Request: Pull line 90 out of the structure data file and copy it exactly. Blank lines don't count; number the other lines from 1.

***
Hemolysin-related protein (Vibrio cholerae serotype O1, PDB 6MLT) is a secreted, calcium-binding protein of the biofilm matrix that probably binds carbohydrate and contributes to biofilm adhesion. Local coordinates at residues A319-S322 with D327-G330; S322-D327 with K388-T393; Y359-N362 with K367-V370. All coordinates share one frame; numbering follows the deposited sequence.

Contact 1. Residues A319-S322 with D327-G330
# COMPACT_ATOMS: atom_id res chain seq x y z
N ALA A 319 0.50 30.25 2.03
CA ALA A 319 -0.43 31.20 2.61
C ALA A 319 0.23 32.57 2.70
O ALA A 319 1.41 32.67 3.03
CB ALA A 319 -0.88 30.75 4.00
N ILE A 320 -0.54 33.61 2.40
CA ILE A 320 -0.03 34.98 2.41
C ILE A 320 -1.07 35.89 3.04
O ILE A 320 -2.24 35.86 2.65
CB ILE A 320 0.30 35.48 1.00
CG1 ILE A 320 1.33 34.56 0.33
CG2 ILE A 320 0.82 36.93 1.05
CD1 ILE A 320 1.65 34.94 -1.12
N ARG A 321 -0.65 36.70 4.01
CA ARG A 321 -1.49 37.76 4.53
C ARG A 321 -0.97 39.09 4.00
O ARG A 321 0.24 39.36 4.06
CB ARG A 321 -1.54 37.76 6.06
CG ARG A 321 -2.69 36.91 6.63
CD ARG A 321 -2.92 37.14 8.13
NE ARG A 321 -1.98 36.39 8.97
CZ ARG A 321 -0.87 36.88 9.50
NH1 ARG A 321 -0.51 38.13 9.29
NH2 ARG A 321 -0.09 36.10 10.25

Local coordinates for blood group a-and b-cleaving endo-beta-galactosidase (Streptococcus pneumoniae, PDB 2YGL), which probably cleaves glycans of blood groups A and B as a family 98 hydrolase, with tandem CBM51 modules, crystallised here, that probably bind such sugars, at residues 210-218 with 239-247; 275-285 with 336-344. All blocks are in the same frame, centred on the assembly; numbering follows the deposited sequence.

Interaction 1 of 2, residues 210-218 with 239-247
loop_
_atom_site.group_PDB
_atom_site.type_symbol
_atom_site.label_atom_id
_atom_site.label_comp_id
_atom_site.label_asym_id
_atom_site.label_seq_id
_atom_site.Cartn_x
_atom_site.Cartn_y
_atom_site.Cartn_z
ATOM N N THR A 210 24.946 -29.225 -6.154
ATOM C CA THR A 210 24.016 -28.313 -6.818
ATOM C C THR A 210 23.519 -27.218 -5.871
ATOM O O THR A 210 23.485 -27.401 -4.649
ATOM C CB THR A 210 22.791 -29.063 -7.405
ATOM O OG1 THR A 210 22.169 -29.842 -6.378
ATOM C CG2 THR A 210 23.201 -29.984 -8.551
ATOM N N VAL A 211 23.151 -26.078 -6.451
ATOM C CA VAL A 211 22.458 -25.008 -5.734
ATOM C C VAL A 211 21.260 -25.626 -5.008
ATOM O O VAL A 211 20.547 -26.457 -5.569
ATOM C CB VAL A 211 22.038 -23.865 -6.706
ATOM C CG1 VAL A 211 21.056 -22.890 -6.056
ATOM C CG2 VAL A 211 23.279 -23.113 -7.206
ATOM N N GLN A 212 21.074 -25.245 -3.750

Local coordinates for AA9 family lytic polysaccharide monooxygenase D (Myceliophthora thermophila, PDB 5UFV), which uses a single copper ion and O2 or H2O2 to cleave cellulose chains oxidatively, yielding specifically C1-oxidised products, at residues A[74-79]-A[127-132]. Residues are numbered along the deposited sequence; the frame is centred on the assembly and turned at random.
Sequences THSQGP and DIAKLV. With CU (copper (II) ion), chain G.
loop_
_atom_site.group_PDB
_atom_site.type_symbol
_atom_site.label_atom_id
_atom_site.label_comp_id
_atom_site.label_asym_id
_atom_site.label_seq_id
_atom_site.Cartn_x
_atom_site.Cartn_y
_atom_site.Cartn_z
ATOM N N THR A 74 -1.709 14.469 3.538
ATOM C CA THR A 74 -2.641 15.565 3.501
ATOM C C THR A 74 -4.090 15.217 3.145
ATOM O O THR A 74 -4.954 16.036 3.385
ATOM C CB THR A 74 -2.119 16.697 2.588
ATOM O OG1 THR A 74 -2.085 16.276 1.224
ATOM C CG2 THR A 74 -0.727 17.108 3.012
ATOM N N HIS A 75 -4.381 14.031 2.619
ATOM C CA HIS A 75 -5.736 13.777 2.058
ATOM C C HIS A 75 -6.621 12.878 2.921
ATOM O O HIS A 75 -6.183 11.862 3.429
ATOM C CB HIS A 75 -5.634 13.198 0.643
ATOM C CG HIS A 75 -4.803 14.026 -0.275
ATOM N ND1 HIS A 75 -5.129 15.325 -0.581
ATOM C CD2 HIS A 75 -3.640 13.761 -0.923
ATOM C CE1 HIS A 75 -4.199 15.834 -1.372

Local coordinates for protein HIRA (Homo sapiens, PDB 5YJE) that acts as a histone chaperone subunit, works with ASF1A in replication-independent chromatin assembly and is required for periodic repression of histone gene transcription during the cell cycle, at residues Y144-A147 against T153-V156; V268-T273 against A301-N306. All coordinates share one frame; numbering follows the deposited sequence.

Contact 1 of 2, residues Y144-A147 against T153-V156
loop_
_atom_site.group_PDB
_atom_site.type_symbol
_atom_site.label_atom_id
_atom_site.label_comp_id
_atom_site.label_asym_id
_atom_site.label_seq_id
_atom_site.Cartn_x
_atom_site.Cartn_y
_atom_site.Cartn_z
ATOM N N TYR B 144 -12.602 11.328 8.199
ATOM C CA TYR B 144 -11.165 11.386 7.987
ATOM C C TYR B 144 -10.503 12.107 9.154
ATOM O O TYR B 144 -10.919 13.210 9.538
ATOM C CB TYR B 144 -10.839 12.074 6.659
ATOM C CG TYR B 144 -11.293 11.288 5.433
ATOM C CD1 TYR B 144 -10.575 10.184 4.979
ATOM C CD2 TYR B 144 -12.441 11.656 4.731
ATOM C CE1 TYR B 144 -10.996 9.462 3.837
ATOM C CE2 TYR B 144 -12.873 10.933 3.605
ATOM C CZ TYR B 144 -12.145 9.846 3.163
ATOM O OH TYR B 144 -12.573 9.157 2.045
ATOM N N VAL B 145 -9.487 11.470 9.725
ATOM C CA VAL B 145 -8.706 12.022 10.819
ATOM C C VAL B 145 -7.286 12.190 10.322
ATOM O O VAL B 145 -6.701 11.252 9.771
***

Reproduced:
_atom_site.label_asym_id